I have to say, the difference is not huge between each retraction, but the difference between 1 and 3 elements is probably the difference between making a successful contact within a reasonable time, or spending significant time calling him without making yourself heard.
By the way, the signal strength on 3 elements was 7, and the signal strength on a single element was about 4. You can judge the readability for yourself!
The MP3 recording can be heard by clicking the following link:
V6P on 20 metres
The following day, I conducted a similar test with KH0M, but this time on 12 metres. The bearing was 30 degrees, and the distance 7500 miles. The entity is the Mariana Islands.
This time I worked him quite comfortably using 400 watts before making the recording. The difference between 1 and 3 elements is much more noticeable. Again, you will hear 3 beeps for the 3 elements, and so on. In the first few seconds you will also hear how I reduce the HF hiss by turning back the RF Gain, and during the two and single element recording you can distantly hear a Brazilian station calling on the frequency from behind me. Using the Director and Reflector dramatically reduces any signal from the back of the beam. Whilst KH0M was actually working split in the recording, attenuating unwanted signals from behind you can be extremely useful.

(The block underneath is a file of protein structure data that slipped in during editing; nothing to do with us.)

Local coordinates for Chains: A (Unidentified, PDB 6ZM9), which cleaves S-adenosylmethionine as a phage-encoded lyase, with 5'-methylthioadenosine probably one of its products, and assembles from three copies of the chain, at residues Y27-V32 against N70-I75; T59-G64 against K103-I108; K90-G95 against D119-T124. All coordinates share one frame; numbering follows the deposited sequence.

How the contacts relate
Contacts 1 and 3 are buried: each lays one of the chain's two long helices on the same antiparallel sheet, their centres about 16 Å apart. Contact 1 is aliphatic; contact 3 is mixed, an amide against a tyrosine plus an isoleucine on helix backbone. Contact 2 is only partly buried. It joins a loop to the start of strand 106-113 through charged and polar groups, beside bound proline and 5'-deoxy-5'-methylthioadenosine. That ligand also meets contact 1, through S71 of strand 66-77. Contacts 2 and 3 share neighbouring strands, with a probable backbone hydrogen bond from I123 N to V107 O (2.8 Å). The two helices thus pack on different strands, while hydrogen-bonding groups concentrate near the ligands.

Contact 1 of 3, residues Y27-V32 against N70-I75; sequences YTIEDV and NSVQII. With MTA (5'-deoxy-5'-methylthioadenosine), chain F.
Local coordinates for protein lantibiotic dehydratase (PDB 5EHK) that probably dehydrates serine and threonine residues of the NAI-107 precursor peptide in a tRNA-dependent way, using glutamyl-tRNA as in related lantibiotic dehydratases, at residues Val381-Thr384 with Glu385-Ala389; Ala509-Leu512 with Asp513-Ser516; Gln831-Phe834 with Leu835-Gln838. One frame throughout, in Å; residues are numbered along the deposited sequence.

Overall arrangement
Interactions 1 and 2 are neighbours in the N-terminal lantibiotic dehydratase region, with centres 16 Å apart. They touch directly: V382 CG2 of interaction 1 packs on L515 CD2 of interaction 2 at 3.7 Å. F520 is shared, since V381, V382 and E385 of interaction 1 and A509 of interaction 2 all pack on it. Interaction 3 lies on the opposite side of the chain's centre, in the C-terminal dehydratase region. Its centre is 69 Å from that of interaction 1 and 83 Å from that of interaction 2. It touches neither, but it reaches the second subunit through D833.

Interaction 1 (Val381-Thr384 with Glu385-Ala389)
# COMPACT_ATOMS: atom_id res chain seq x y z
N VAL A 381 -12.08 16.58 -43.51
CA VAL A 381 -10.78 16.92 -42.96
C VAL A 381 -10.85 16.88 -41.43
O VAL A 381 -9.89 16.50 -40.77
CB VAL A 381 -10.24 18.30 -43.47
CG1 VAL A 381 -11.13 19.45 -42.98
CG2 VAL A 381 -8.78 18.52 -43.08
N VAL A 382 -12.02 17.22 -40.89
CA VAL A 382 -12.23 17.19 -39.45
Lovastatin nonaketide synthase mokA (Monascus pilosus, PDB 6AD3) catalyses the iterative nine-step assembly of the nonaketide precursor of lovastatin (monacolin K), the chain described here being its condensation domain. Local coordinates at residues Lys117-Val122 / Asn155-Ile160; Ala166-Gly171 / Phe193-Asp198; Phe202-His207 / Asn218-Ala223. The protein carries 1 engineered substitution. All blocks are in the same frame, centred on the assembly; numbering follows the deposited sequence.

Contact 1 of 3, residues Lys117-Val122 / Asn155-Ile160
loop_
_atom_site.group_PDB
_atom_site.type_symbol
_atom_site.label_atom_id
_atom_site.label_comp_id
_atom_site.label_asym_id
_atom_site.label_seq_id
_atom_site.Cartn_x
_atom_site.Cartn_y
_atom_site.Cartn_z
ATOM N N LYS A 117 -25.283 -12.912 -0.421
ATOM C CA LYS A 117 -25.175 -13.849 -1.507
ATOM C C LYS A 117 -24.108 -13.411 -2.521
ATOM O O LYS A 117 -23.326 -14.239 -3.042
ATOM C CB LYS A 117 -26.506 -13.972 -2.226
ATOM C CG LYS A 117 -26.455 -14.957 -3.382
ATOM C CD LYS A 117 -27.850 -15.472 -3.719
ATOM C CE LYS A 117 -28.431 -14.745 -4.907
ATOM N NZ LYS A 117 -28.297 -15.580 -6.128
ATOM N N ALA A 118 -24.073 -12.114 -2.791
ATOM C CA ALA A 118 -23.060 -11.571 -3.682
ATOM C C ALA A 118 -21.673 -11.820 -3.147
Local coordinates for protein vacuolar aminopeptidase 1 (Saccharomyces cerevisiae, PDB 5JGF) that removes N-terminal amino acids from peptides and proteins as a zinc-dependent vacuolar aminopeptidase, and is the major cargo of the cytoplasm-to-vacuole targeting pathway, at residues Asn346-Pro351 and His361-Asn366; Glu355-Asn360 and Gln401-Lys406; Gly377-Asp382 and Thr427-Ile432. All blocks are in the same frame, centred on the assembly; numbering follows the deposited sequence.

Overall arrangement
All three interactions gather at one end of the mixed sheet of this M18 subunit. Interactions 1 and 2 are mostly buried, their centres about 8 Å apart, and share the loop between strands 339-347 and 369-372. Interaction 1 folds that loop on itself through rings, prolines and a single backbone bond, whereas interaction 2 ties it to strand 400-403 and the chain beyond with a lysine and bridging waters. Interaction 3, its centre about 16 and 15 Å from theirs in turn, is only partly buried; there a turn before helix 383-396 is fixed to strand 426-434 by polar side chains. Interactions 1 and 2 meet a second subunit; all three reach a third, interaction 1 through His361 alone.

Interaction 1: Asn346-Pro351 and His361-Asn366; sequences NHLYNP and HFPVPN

The MP3 recording can be heard by clicking the following link:
Thanks to the recording skills of Ian DJ0HF and Bill Laurie, we have recently added MP3 manuals for both the Kenwood R5000 and MFJ-998 auto tuner. We have also added the TS-440S manual in Word document format.
The above MP3 audio and TS-440 document can be found on the Manuals page, accessed from Recordings.
You can also use the Search field at the top of each page to find items of interest!
Accessibility Evaluation and Demonstration of Amateur Contact Log 4.2
By Kelvin Marsh M0AID
Updated Decemmber 2013
I have been using Amateur Contact Log version 3, better known as A C Log, for about 5 years. The three great features that make AC Log stand out for me, are the integrated Cluster spots, the seamless Log Book of The World transfers, and the automatic callbook lookup.